Smartwatch face off: Pebble, MetaWatch and new hi-tech timepieces
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Product Round-up If the rumours are to be believed, Apple and Microsoft are both developing "smartwatches" - wrist-worn gadgets that do rather more than simply display the time.
The Apple rumours kicked off after smartwatch-pioneer Pebble’s Kickstarter campaign generated kilometres of column-inches, and with Cupertino on the case, it wasn’t long before Redmond was said to be on it too.
Apple - if it is indeed working on a smartwatch - is new to the game, but Microsoft has form. In 2004, it partnered with a number of watchmakers, including Citizen, Fossil, Swatch, Suunto and Tissot on a scheme called Spot: Smart Personal Object Technology. Spot watches tuned into a US service called MSN Direct which broadcast news, weather, stocks, film times, horoscopes and other time-sensitive data over FM frequencies - the sort of information we now pick up on our phones.
Suunto's Smart Personal Object Technology timepiece
In fact, for all the current buzz around the smartwatch, tech’d up timepieces have been making headlines for the past decade or more. A quick survey of past Register write-ups reveals Motorola demo’d a phone-in-a-watch in February 2000, six months before IBM engineers showed off a proof-of-concept watch running Linux.
The early Noughties saw a number of no-name Chinese companies pitch Dick Tracy-style watchphones, and Japan’s venerable telco NTT DoCoMo even shipped one itself in 2003. Five years later, Korea’s LG had a go, building its offering around Windows Mobile 6.5, a move that encouraged Microsoft CEO Steve Ballmer to strap one on during a Mobile World Congress keynote the following year.
Not to be outdone by its arch-rival, Samsung unwrapped a watchphone of its own, the S9110, in 2009, only four years ago. It's believed to be working on a successor even as we speak.
Of course, the watchphones to date have been more about what vendors are able to make, rather than what punters actually want to use. Inevitably, they required Bluetooth headsets, gadgets that most phone users clearly don’t care for given how few of them you see being used on a daily basis.
Bluetooth is handy for transmitting data short distances between devices over the air, and is particularly useful for smartwatches: it can be used to wirelessly stream notifications from smartphone to watch. That’s the approach taken by all of the new generation of smartwatches - the Pebble, the MetaWatch, the WIMM One, the I’m Watch, the Cookoo and others. This approach has been aided by the arrival of Bluetooth 4.0 and its low-power mode to make streaming such data burn through less battery charge; maintaining a communications link by radio is a significant power drain for these tiny gadgets. As we shall see, they will try to minimise any exchange of information.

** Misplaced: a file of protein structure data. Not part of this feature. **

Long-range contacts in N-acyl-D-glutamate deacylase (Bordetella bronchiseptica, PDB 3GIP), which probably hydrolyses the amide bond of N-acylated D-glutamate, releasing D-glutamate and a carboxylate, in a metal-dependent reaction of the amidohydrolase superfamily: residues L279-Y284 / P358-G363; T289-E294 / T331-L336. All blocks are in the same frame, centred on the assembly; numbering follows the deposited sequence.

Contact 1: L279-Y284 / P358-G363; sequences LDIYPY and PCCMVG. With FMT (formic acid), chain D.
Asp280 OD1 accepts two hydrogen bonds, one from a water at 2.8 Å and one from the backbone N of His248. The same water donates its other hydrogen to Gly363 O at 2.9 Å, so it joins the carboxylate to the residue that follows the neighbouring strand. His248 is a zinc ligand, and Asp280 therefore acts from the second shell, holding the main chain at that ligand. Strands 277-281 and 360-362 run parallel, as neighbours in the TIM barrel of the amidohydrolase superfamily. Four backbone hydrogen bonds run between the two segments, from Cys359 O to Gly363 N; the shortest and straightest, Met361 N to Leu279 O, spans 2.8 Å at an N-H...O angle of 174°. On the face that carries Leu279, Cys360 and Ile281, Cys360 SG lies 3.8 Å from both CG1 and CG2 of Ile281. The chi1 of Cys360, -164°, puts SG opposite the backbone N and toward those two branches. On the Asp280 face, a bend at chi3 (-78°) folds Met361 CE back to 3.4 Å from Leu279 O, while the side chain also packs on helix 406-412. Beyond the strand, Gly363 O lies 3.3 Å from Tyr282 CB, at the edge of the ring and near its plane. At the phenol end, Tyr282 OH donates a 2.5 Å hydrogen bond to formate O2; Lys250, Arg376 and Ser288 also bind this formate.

Sending notifications over a Bluetooth link isn’t new. In 2006, Sony’s phones division, back when it was Sony Ericsson, released a Bluetooth-connected watch in partnership with Fossil. The MBW-100 was a standard timepiece that could flash and beep to tell its wearer that an email or an SMS had just arrived. A year later, the pair extended the line with models sporting LCDs revealing a caller's ID.
Palm not palm: Fossil's Wrist PDA
Fossil is one of the watchmakers most closely associated with the smartwatch. In addition to the Microsoft Spot gig and its work with Sony, it also teamed up with Palm to release a tiny wrist-worn personal organiser in 2005, complete with a minuscule stylus to tap the Wrist PDA’s 160 x 160 pixel, inch-square touchscreen.
Fossil was a year late getting the Wrist PDA to market, and the device was never a strong seller, even though it was priced at a not unreasonable $250. But then no other smartwatch has managed to set the world alight either. Microsoft knocked Spot on the head five years after it was launched - itself a year or so before watches became available to buy - due to insufficient sales.
LG still lists its GD910 watchphone on its website, but no one in the UK appears to be selling it. Samsung’s alternative is similarly all-but-impossible to lay your hands on. Sony’s partnership with Fossil ended some years ago, but it still offers a smartwatch, the Android-based SmartWatch, for a mere £89. SmartWatch, with its 1.3-inch OLED panel, is an evolution of LiveView, the small second-screen Sony pitched back in 2010. Neither has had punters falling over themselves to get hold of one.
Nor has Motorola’s answer to the Sony offering, the MOTOACTV, the music player-cum-phone accessory it launched in 2011. Aimed more at the fitness freak than the general watch-wearing punter, MOTOACTV is less a smartwatch, more a wrist-worn MP3 player and rival to the likes of Nike’s Fuelband tracking device for runners. TomTom is heading in the same direction with its upcoming GPS-enabled Runner and Multi-Sport gadgets.
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